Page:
Musical Pendulum Built From Wood & Bowling Balls in North Carolina Mountains

Musical Pendulum

This amazing demonstration of a pendulum made from wood and bowling balls actually makes music. This is absolutely mesmerizing to watch and strangely hypnotic. It sucks you in and grabs your attention. This is an AWESOME physics demonstration and kids will love it!

Musical Pendulum

Published on Sep 7, 2014

“I did not make this – I simply took a video of it! This is a large-scale demonstration of the interaction between period and pendulum length, using 16 bowling balls hung from a wooden frame.

Here are answers to some common questions:

** What am I seeing? How does this work? ** 
The length of time it takes a ball to swing back and forth one time to return to its starting position is dependent on the length of the pendulum, not the mass of the ball. A longer pendulum will take longer to complete one cycle than a shorter pendulum. The lengths of the pendula in this demonstration are all different and were calculated so that in about 2:40, the balls all return to the same position at the same time – in that 2:40, the longest pendulum (in front) will oscillate (or go back and forth) 50 times, the next will oscillate 51 times, and on to the last of the 16 pendula which will oscillate 65 times. Try counting how many times the ball in front swings back and forth in the time it takes the balls to line up again, and then count how many times the ball in back swings back and forth in the same time (though it’s much harder to keep your eye on the ball in back!).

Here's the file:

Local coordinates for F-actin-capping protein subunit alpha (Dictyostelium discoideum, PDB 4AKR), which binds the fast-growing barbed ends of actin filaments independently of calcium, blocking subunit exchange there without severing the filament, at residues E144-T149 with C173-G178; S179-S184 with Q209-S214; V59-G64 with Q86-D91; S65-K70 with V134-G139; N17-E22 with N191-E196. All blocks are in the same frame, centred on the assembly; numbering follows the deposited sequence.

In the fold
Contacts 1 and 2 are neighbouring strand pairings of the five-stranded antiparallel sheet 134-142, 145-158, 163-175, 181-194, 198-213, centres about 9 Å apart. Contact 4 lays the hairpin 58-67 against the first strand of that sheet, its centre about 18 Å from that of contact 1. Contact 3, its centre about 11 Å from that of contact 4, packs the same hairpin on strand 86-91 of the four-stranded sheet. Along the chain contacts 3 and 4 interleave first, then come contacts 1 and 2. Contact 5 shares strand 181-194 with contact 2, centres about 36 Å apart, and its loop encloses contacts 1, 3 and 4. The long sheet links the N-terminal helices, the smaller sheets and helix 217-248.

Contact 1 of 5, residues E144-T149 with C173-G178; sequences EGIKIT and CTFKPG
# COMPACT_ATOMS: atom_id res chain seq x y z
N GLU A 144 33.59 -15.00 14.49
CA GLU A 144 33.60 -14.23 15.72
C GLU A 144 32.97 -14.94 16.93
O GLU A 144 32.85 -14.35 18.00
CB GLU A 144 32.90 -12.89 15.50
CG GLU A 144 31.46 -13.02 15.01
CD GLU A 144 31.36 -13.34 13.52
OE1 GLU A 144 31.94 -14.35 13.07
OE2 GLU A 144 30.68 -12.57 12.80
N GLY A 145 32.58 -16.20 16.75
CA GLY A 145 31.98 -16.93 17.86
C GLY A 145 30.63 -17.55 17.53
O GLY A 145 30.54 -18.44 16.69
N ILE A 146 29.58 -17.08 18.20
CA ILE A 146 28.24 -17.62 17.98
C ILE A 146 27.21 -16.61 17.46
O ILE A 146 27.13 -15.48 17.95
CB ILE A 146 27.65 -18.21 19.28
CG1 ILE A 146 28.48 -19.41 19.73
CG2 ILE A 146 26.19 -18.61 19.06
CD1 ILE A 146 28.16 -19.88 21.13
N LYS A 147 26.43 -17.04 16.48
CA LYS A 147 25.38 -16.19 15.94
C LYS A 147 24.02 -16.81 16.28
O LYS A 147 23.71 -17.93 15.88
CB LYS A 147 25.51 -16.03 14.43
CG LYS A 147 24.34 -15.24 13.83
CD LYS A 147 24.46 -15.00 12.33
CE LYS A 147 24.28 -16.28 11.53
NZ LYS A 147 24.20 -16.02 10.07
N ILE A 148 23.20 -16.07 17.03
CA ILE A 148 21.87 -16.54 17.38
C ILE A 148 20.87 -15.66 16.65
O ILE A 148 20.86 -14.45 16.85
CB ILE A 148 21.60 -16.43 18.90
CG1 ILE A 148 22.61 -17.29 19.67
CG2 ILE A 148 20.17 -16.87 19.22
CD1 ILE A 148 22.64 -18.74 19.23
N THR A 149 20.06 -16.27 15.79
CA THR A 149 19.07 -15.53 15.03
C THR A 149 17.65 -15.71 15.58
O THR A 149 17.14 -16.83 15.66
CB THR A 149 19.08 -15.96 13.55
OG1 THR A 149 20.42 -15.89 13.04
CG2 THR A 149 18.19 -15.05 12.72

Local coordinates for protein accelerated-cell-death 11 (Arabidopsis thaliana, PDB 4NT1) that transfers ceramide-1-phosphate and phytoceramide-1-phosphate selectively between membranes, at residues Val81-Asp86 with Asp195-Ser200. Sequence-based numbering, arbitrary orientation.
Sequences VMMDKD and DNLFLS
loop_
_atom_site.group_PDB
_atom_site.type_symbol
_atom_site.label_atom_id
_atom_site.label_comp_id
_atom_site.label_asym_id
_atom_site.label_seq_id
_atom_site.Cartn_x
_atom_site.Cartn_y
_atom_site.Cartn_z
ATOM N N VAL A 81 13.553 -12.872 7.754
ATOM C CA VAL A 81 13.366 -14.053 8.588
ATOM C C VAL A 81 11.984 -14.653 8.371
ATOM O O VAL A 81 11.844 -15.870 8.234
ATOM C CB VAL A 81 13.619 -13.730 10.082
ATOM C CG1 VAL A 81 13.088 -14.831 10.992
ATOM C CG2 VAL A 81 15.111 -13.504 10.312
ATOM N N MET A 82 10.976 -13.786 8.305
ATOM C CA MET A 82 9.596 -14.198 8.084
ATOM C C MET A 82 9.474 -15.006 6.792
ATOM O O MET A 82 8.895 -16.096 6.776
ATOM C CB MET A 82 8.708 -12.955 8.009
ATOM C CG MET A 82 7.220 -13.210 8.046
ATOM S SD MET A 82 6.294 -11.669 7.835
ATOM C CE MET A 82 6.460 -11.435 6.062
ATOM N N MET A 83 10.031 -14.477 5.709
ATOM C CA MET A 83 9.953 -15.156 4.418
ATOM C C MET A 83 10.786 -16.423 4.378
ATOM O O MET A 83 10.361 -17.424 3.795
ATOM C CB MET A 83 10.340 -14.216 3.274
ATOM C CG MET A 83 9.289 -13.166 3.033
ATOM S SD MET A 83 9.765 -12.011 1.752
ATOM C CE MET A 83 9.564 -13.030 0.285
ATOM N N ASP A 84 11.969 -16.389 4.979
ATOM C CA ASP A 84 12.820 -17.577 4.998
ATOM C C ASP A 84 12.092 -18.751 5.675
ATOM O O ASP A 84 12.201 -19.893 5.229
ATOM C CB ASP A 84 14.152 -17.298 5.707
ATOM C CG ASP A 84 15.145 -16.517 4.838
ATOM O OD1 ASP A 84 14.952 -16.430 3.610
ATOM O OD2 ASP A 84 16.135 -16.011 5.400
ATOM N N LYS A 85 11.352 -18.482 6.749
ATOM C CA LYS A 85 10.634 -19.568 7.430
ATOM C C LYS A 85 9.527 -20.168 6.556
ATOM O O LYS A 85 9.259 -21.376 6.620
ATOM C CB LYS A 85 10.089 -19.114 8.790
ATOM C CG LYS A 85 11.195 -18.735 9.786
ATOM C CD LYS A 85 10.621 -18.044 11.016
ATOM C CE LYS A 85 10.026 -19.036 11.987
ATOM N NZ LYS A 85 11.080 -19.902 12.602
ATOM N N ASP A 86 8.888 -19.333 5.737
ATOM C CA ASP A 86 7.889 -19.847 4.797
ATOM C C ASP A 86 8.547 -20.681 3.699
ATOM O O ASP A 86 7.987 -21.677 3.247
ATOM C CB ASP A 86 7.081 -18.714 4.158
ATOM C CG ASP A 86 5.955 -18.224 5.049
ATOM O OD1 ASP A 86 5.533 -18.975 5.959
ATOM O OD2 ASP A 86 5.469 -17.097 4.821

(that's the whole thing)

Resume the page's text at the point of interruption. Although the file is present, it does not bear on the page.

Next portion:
** Why are they not perfect at the end? ** 
This large frame is built from wood and is outdoors, which means it expands, contracts, and flexes. Because the position of the frame changes, the cycle lengths are not perfectly aligned. Variable energy loss due to air friction and the striking of the pipe at the bottom (which creates the music) also contribute to differences. Over time, the minor differences become more pronounced.

** Where is this? ** 
This was built on private property in the mountains of North Carolina (United States), near Burnsville. It is not open to the public. Visit a science museum near you – they may have a similar demonstration!

** Can I get a copy of this video to use in my classroom? ** 
You are encouraged to use this video for educational purposes! If you are sharing online, please provide a link back to this video. Contact me if you want to use the video in other ways or if you need a higher-quality version. This video is available under Creative Commons license BY-SA:…

** How can I make my own? Where can I learn more? ** 
Here are some links to information about the physics behind this demonstration. There are some small scale versions of this demonstration that can be purchased commercially as well, but if you want a 20’ version like this, you’ll have to make your own! I didn’t make this and I don’t have the plans for it, but work through the information at these links and design your own – you’ll learn a lot about physics, math, and construction!
— http://sciencedemonstrations.fas.harv…

***If you’ve read this far, will you do me a favor?***
Go to this link and vote for JJ to be the 2014 American Hero Dog:…
JJ is a very special little dog who protects a very special little girl named KK’s life by doing something just as magical as what you see in this video: JJ detects when KK is having a potentially life-threatening reaction, before any medical equipment can detect it. It’s hard to believe, but it’s absolutely real. I’ve seen it myself many, many times — but what’s more important is that her doctors have seen it, and they were so convinced that they invited JJ into surgery at Duke Medical Center last December! You can learn more about JJ at But please vote! The contest ends on September 15th and you can vote every day until then. If you like JJ’s Facebook page, you can get a picture and reminder in your newsfeed every day:
Thank you!”